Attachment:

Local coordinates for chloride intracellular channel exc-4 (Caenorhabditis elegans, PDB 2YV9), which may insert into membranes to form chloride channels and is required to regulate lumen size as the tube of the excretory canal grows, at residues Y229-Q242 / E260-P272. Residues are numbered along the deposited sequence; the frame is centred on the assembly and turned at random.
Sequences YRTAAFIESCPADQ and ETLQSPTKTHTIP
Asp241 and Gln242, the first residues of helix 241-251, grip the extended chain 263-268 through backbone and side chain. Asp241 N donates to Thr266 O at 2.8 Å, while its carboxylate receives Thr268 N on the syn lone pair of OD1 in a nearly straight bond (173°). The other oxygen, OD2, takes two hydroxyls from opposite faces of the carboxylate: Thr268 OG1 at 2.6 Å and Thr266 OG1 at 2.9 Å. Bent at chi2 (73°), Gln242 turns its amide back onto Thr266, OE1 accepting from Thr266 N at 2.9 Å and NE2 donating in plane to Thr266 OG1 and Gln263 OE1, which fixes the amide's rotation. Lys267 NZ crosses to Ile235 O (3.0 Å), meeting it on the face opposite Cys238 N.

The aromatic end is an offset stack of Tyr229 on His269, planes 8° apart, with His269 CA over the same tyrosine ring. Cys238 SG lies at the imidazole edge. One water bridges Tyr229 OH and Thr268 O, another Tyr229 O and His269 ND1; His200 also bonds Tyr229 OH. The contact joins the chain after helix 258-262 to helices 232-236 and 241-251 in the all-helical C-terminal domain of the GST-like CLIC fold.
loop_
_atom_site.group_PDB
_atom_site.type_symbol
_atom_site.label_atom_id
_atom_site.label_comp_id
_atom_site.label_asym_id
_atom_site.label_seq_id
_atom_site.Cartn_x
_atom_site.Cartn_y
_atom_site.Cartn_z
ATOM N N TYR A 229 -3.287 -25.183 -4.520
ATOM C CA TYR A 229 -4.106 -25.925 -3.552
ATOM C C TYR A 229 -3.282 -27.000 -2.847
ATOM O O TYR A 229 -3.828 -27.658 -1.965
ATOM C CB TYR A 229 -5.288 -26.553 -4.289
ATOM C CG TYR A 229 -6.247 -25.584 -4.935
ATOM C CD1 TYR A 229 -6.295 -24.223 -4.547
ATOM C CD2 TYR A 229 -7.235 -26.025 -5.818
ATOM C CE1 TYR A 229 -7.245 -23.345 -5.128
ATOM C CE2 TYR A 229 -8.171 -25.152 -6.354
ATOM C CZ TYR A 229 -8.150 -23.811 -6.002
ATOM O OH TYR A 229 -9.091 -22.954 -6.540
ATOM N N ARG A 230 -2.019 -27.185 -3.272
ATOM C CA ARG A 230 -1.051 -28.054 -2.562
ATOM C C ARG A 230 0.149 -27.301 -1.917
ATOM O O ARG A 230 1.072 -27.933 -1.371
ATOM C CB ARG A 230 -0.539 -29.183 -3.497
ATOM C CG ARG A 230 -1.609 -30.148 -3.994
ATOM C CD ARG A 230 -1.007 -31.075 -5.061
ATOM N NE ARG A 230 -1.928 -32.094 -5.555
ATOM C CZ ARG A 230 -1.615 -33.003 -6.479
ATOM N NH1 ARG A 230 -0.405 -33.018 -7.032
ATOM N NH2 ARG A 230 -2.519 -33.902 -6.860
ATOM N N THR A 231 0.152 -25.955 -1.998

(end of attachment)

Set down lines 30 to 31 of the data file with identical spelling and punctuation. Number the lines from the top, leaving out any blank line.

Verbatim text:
ATOM O O ARG A 230 1.072 -27.933 -1.371
ATOM C CB ARG A 230 -0.539 -29.183 -3.497